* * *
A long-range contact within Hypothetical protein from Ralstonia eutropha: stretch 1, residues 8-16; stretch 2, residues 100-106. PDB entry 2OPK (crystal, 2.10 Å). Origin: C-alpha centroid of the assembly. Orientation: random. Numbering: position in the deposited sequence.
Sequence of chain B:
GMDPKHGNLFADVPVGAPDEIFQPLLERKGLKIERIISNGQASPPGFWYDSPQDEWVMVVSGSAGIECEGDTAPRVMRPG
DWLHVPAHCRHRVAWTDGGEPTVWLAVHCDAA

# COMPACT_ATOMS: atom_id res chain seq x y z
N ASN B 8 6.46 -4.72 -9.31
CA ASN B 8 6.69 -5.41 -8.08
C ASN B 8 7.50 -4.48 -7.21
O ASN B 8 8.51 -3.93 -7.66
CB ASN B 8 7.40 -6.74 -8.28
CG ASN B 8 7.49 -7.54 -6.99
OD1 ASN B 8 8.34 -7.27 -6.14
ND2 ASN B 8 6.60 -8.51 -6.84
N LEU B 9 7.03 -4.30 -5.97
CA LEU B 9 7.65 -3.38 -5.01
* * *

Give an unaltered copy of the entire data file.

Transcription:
A long-range contact within Hypothetical protein from Ralstonia eutropha: stretch 1, residues 8-16; stretch 2, residues 100-106. PDB entry 2OPK (crystal, 2.10 Å). Origin: C-alpha centroid of the assembly. Orientation: random. Numbering: position in the deposited sequence.
Sequence of chain B:
GMDPKHGNLFADVPVGAPDEIFQPLLERKGLKIERIISNGQASPPGFWYDSPQDEWVMVVSGSAGIECEGDTAPRVMRPG
DWLHVPAHCRHRVAWTDGGEPTVWLAVHCDAA

# COMPACT_ATOMS: atom_id res chain seq x y z
N ASN B 8 6.46 -4.72 -9.31
CA ASN B 8 6.69 -5.41 -8.08
C ASN B 8 7.50 -4.48 -7.21
O ASN B 8 8.51 -3.93 -7.66
CB ASN B 8 7.40 -6.74 -8.28
CG ASN B 8 7.49 -7.54 -6.99
OD1 ASN B 8 8.34 -7.27 -6.14
ND2 ASN B 8 6.60 -8.51 -6.84
N LEU B 9 7.03 -4.30 -5.97
CA LEU B 9 7.65 -3.38 -5.01